We did once get a rather baffling “neener neener shows what you know” repsonse to one of our form letters: the respondent claimed to have been plucked out by one of our competitors and given a multi-dollar contract. A few minutes spent on the phone with various said competitors showed that nobody even remembered reading the manuscript, much less buying it.
    We didn’t respond. If that’s what it took to make the author feel better, let him have it.
    Interestingly enough, editors tend to take more heat for non-form rejects, under the “they responded personally; if I annoy them enough now, I’ll break down their willpower and turn no to yes!” sales theory, I guess. No, it never worked at NAL. Sorry, folk.

    • No, it never worked at NAL.
      I don’t believe it ever worked at DMLA either. At least, not that I recall. And we’ve had the same sort of thing. In fact, when I replied to the email I mentioned above and said that it probably wasn’t the length (145K), I got another response attempting to convince me to take a look anyway. At this point, I ceased replying. Another agent of my acquaintance, who apparently has more free time than I, has, in the past, continued to correspond on these and I have wondered what, if anything, it accomplished. She admits that it pretty much just ends up being a long go-round for the same answer.
      Occasionally, resubmitting a substantially revised work *has* yielded results. Or submitting a newer work down the road. I have at least one client that I corresponded with and read samples from for about three years before we finally agreed to work together and take a book to market. She’s sold three novels now. The promise was there all along, naturally.

    • We also got one once filled with expletives about how stupid and horrible we were. Had to send that one down to legal, IIRC. Ah, crazy people.

  6. *Take a stab at writing one yourself and posting it here. This would be particularly interesting to me….
    Dear Author:
    Why did you feel the need to senselessly slaughter so many innocent trees just to send me this rambling piece of nonesense? May god have mercy on your soul.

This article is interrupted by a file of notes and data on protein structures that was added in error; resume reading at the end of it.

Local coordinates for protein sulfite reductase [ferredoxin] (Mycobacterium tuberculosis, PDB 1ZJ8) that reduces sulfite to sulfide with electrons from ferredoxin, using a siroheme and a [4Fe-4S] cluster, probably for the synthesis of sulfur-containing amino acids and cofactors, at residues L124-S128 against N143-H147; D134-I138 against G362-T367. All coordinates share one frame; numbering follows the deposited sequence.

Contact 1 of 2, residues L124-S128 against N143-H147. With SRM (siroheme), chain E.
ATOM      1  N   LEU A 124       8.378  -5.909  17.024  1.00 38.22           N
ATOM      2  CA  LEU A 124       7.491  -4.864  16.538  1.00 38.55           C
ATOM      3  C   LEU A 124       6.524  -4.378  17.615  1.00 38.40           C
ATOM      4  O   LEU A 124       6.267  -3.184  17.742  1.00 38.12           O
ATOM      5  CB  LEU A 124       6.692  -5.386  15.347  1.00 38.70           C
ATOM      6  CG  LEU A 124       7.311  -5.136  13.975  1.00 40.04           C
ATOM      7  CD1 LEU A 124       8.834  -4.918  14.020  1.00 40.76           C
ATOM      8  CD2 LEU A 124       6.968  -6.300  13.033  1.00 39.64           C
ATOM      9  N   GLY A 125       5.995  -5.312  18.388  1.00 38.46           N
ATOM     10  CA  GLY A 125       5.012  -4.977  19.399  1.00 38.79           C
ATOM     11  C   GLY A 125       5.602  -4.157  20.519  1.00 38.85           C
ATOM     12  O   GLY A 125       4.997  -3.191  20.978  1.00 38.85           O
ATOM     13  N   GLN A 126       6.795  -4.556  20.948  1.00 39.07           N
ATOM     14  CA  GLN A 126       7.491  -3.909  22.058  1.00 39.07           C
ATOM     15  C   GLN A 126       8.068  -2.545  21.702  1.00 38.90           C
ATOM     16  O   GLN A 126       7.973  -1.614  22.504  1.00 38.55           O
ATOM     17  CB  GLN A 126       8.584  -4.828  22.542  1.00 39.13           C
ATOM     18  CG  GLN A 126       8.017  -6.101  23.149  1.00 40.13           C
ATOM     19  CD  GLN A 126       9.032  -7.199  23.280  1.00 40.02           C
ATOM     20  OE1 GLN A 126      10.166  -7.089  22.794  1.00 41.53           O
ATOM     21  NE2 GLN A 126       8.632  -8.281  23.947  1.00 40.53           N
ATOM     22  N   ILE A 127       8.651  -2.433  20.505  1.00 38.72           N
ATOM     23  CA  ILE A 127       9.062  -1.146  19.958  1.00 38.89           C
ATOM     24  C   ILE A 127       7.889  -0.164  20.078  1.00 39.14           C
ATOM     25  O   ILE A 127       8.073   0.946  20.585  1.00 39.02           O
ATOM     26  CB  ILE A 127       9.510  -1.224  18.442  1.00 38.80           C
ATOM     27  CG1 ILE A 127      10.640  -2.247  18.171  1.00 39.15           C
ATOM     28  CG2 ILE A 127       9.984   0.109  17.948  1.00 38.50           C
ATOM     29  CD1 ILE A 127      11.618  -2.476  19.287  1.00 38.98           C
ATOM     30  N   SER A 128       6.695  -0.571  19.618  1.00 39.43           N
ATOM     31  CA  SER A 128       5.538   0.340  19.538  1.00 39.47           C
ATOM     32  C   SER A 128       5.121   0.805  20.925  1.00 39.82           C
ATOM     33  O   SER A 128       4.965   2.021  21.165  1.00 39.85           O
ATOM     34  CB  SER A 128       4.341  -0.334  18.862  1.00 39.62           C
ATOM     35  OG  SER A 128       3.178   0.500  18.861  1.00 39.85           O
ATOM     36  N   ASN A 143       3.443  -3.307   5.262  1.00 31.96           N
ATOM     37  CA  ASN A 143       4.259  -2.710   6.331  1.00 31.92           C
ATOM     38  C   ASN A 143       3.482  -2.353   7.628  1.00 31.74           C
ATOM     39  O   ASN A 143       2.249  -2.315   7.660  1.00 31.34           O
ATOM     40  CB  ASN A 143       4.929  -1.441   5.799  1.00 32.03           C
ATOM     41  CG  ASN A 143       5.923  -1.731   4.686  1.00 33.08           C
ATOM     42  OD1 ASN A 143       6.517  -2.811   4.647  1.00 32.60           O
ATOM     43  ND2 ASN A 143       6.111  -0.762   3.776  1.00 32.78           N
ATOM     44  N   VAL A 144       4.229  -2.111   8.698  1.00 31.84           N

Best regards,
    Or is that too blunt?

    • *laugh* Thanks. I needed that.
      There are, indeed, some queries where that would seem like an appropriate response, I have to admit. By and large, though, most are not downright bad. They’re just not exceptionally good either. (see TNH’s Slushkiller) So perhaps that wouldn’t be a fair reply.

      • So perhaps that wouldn’t be a fair reply.
        I’d love to see what kind of reactions it got though.
        But more seriously, I just look for straightforwardness with a mixture of manners in a rejection form. Kind of like when getting turned down for a date — don’t try to soften the blow by making up an excuse, just give it to me straight. No? Okay, I’ll move on.
        “Thank you for taking the time to send me your manuscript/query. Unfortunately I won’t be able to offer you representation at this time, but I hope this won’t dissuade you from submitting to other agencies/publishers. Needs and trends change every day, and it never hurts to keep trying.
        Best of luck to you,

    • Why did you feel the need to senselessly slaughter so many innocent trees just to send me this rambling piece of nonesense? May god have mercy on your soul.


  7. i once got told, at a party by a drunk editor, that she hated everything i’d ever written. everything, she kept saying, but especially that latest thing i sent.
    i’ve also had stories compared to sylvester stallone and editors who have swung at my public school education. that’s all short story stuff, though, and i’ve had a number of nice things, so it’s even. on agents, i’ve had nice things only, same with publishers for novels.
    on form rejections, a simple, ‘this doesn’t suit my needs at the time’ is perfectly fine.

    • i once got told, at a party by a drunk editor, that she hated everything i’d ever written. everything, she kept saying, but especially that latest thing i sent.
      Note to self: Do not over-indulge at parties with writers. Pacing one’s self is good….